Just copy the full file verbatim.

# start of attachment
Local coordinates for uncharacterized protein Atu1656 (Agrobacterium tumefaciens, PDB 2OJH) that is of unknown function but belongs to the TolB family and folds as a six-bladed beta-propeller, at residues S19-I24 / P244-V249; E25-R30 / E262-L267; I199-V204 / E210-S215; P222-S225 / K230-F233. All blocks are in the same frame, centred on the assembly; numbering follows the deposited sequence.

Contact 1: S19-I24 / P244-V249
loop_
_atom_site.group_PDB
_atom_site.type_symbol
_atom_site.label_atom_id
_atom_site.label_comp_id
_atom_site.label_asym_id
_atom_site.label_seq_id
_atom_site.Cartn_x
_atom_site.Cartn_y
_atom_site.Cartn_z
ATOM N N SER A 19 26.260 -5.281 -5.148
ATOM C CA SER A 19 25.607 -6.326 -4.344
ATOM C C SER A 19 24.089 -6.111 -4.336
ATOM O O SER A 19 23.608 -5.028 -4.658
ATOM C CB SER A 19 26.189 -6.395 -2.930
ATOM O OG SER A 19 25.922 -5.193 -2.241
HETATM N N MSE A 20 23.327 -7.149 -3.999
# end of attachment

Local coordinates for uncharacterized protein Atu1656 (Agrobacterium tumefaciens, PDB 2OJH) that is of unknown function but belongs to the TolB family and folds as a six-bladed beta-propeller, at residues S19-I24 / P244-V249; E25-R30 / E262-L267; I199-V204 / E210-S215; P222-S225 / K230-F233. All blocks are in the same frame, centred on the assembly; numbering follows the deposited sequence.

Contact 1: S19-I24 / P244-V249
loop_
_atom_site.group_PDB
_atom_site.type_symbol
_atom_site.label_atom_id
_atom_site.label_comp_id
_atom_site.label_asym_id
_atom_site.label_seq_id
_atom_site.Cartn_x
_atom_site.Cartn_y
_atom_site.Cartn_z
ATOM N N SER A 19 26.260 -5.281 -5.148
ATOM C CA SER A 19 25.607 -6.326 -4.344
ATOM C C SER A 19 24.089 -6.111 -4.336
ATOM O O SER A 19 23.608 -5.028 -4.658
ATOM C CB SER A 19 26.189 -6.395 -2.930
ATOM O OG SER A 19 25.922 -5.193 -2.241
HETATM N N MSE A 20 23.327 -7.149 -3.999